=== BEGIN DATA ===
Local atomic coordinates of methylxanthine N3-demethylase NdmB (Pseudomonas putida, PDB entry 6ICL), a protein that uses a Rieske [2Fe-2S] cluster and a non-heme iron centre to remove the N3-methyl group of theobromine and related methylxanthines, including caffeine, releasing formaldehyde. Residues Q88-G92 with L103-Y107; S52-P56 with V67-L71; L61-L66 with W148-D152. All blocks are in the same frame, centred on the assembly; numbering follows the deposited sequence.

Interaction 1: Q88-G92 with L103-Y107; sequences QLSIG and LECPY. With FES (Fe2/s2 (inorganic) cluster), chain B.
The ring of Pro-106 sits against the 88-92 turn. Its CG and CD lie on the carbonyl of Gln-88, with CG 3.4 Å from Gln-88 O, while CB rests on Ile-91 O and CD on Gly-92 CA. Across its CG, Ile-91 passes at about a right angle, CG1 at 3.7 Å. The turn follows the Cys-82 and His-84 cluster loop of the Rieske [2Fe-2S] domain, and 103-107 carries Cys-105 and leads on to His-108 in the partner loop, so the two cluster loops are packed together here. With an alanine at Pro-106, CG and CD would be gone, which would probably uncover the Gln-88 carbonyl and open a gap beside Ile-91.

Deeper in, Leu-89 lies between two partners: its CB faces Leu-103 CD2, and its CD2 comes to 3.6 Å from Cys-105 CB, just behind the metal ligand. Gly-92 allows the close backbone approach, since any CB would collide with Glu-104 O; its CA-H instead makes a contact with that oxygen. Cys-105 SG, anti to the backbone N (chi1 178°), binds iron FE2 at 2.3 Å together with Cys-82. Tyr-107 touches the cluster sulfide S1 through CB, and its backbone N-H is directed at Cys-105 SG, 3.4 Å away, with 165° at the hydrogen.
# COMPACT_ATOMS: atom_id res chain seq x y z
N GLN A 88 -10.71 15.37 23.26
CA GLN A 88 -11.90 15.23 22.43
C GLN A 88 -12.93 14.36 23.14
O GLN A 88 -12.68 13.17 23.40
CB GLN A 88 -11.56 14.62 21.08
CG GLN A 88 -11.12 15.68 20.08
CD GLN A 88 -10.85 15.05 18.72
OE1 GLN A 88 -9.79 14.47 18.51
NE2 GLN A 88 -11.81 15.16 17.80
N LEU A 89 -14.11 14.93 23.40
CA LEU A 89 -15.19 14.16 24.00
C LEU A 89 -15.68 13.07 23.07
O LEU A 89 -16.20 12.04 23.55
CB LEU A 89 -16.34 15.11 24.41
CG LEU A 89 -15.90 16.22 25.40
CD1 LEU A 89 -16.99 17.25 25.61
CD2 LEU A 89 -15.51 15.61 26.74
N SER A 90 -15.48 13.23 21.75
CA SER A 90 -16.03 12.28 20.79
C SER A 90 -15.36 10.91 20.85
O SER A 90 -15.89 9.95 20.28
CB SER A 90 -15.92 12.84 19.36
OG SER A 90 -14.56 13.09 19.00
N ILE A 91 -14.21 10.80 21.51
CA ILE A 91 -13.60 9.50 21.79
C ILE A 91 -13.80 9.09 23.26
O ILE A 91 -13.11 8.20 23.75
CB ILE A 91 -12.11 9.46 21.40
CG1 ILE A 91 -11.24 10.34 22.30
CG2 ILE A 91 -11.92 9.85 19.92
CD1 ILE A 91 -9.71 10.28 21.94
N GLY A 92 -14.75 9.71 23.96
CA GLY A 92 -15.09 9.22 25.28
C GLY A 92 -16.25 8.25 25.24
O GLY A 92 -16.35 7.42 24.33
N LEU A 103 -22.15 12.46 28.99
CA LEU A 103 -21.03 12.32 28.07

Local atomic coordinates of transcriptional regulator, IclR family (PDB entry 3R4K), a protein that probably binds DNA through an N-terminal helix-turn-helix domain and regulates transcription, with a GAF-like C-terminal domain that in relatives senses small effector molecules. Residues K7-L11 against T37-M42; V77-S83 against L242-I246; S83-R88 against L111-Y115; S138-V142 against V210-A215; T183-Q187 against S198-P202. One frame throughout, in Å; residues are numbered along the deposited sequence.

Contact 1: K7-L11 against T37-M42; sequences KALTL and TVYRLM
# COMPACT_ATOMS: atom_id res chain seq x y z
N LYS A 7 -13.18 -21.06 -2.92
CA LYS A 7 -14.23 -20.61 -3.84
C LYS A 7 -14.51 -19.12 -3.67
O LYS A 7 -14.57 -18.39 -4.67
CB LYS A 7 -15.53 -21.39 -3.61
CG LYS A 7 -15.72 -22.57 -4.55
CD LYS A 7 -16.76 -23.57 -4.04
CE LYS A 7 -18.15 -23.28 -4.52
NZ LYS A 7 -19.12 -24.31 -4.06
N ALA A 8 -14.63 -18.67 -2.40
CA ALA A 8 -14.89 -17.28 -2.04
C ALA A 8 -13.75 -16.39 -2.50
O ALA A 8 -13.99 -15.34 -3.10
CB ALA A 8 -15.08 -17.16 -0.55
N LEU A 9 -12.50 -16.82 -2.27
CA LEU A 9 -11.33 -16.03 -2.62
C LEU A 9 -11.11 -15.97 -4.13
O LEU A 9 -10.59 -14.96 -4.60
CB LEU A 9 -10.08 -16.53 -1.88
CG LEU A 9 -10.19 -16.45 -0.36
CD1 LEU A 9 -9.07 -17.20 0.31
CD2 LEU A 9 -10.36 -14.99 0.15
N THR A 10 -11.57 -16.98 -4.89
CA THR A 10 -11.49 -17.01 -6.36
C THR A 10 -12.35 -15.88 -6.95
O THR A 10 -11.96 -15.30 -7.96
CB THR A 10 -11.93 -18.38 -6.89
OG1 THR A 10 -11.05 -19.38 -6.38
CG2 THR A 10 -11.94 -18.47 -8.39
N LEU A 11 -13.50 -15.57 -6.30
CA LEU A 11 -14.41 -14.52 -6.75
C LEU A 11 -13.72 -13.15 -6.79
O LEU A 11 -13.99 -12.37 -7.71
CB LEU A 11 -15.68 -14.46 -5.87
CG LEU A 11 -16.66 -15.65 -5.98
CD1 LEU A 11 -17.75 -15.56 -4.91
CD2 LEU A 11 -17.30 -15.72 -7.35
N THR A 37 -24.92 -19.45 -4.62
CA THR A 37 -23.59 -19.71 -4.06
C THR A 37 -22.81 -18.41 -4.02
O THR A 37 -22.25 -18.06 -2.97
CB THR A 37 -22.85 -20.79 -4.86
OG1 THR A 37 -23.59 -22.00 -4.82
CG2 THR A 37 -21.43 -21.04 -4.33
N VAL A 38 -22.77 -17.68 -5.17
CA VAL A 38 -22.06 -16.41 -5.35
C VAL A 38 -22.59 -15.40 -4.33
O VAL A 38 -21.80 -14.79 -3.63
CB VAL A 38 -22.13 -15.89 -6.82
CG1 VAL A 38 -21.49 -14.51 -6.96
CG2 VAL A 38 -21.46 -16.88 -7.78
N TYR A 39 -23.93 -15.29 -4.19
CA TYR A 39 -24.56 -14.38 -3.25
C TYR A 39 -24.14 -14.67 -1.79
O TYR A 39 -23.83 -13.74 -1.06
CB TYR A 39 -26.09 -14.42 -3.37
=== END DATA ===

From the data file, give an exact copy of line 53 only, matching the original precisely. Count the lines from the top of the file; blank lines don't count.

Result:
CE LYS A 7 -18.15 -23.28 -4.52